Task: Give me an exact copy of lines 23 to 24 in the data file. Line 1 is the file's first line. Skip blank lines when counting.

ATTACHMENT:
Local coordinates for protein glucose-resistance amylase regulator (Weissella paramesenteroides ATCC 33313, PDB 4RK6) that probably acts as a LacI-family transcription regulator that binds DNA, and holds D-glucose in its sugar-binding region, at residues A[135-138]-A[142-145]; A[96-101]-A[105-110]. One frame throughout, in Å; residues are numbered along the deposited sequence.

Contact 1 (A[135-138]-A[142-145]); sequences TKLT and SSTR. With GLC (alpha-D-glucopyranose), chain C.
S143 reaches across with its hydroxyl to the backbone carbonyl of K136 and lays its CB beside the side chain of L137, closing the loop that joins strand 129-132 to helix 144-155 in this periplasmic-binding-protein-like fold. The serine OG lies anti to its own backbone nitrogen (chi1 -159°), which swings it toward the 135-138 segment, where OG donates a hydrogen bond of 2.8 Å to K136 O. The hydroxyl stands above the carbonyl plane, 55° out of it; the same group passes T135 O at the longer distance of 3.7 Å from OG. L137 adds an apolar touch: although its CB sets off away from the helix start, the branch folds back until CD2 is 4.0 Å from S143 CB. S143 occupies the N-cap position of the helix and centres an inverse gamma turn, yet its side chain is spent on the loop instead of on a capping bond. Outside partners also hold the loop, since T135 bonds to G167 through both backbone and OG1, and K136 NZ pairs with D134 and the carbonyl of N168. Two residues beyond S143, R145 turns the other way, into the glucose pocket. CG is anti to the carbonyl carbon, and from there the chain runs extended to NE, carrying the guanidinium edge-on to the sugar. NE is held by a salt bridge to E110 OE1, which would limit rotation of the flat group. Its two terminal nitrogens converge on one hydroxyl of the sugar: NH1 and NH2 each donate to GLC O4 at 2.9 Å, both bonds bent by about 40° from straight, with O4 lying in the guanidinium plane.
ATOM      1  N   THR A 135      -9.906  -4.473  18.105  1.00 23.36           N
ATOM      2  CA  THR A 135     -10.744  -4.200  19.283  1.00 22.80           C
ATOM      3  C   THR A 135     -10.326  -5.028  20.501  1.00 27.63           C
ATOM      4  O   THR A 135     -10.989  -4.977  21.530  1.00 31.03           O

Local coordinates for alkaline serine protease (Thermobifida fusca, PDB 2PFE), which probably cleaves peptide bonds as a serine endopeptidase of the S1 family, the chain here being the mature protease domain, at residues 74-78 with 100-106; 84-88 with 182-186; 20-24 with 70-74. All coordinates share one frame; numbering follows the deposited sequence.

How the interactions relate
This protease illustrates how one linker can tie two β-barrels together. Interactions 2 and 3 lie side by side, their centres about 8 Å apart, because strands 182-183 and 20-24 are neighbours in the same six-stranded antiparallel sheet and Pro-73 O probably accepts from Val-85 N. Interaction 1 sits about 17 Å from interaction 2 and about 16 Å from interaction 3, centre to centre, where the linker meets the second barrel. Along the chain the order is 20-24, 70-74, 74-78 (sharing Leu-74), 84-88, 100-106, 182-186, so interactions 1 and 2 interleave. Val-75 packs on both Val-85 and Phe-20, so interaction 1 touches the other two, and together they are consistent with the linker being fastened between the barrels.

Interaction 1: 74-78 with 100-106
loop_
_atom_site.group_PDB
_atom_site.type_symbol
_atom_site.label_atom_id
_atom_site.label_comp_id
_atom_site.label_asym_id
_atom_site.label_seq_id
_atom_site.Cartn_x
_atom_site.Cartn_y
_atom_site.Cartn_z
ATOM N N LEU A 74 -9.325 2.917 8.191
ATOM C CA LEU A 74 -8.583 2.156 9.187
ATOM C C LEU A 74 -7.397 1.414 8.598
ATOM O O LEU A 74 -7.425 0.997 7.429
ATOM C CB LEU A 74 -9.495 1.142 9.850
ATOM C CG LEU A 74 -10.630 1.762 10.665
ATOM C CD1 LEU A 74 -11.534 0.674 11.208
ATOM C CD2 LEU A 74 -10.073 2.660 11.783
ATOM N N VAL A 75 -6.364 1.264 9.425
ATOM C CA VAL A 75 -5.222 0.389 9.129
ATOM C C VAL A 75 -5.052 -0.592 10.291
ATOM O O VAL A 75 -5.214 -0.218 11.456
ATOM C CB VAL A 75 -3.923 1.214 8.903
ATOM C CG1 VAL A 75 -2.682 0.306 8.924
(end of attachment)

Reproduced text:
ATOM C CA LEU A 74 -8.583 2.156 9.187
ATOM C C LEU A 74 -7.397 1.414 8.598